If human readability is important, two simple options present themselves:

Module: Just use a module. If all you need are a few globals and nothing fancy, then this is the way to go. If you really got desperate, you could define classes and class variables to emulate sections. The downside here: if the file will be hand-edited by a user, errors could be hard to catch and debug.

INI format: I've been using ConfigObj for this, with quite a bit of success. ConfigObj is essentially a replacement for ConfigParser, with support for nested sections and much more. Optionally, you can define expected types or values for a file and validate it, providing a safety net (and important error feedback) for users/administrators.

Answered by: Sam606 | Posted: 01-03-2022

Answer 6

I would use shelve or an sqlite database if I would have to store these setting on the file system. Although, since you are building a website you probably use some kind of database so why not just use that?

Answered by: Fiona622 | Posted: 01-03-2022

Answer 7

The built-in sqlite3 module would probably be far simpler than most alternatives, and gets you ready to update to a full RDBMS should you ever want or need to.

Answered by: Aldus189 | Posted: 01-03-2022

Answer 8

If human readablity of configfiles matters an alternative might be the ConfigParser module which allows you to read and write .ini like files. But then you are restricted to one nesting level.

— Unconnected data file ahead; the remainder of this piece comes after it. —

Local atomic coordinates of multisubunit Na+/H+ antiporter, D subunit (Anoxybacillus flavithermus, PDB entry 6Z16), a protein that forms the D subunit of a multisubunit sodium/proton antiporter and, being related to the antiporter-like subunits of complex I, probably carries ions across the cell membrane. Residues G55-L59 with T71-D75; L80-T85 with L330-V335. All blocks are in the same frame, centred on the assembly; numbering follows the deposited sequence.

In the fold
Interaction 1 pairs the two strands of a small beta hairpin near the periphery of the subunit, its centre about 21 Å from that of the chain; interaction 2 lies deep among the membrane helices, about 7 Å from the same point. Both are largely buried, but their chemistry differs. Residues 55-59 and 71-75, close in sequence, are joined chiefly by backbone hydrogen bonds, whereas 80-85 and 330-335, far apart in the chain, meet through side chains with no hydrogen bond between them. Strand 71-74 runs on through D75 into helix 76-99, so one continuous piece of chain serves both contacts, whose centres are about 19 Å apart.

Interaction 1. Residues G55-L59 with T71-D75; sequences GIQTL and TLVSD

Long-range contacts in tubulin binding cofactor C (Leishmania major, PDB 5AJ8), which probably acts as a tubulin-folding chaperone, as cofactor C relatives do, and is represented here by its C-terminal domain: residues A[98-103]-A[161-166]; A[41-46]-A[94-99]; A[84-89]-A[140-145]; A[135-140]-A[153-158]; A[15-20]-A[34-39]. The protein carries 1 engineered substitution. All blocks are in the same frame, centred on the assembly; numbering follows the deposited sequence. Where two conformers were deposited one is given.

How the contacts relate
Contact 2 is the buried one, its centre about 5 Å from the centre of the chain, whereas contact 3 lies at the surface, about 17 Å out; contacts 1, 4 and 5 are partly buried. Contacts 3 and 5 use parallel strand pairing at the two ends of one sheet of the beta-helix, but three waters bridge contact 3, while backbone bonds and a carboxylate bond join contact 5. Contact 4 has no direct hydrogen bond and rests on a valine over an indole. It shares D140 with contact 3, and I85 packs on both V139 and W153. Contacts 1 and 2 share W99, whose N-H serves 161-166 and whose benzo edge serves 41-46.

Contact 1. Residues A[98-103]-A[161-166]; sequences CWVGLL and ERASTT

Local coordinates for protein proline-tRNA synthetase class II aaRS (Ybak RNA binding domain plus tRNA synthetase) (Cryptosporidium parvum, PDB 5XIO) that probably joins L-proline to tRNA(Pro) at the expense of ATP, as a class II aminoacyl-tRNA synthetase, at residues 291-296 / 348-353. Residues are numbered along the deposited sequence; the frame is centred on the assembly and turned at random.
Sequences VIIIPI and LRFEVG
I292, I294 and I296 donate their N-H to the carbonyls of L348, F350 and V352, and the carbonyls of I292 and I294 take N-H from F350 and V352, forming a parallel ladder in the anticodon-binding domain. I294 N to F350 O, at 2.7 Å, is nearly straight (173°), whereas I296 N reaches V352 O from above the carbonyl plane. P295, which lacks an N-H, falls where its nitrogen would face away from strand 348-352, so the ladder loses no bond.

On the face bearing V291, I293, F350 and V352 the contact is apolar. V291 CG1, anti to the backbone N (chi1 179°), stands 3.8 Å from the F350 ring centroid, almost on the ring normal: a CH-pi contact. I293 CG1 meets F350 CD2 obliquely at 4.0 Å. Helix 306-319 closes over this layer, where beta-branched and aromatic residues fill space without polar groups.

Answered by: Chelsea709 | Posted: 01-03-2022

Answer 9

If you have a database, I might suggest storing the settings in the database. However, it sounds like ordinary files might suit your environment better.

You probably don't want to store all the users settings in the same file, because you might run into trouble with concurrent access to that one file. If you stored each user's settings as a dictionary in their own pickled file, then they would be able to act independently.

Pickling is a reasonable way to store such data, but unfortunately the pickle data format is notoriously not-human-readable. You might be better off storing it as repr(dictionary) which will be a more readable format. To reload the user settings, use eval(open("file").read()) or something like that.

Answered by: Nicole796 | Posted: 01-03-2022

Answer 10

Is there are particular reason you're not using the database for this? it seems the normal and natural thing to do - or store a pickle of the settings in the db keyed on user id or something.

You haven't described the usage patterns of the website, but just thinking of a general website - but I would think that keeping the settings in a database would cause much less disk I/O than using files.

OTOH, for settings that might be used by client-side code, storing them as javascript in a static file that can be cached would be handy - at the expense of having multiple places you might have settings. (I'd probably store those settings in the db, and rebuild the static files as necessary)

Answered by: John187 | Posted: 01-03-2022

Answer 11

I agree with the reply about using Pickled Dictionary. Very simple and effective for storing simple data in a Dictionary structure.

Answered by: Max211 | Posted: 01-03-2022

Answer 12

If you don't care about being able to edit the file yourself, and want a quick way to persist python objects, go with pickle. If you do want the file to be readable by a human, or readable by some other app, use ConfigParser. If you need anything more complex, go with some sort of database, be it relational (sqlite), or object-oriented (axiom, zodb).

Answered by: Charlie449 | Posted: 01-03-2022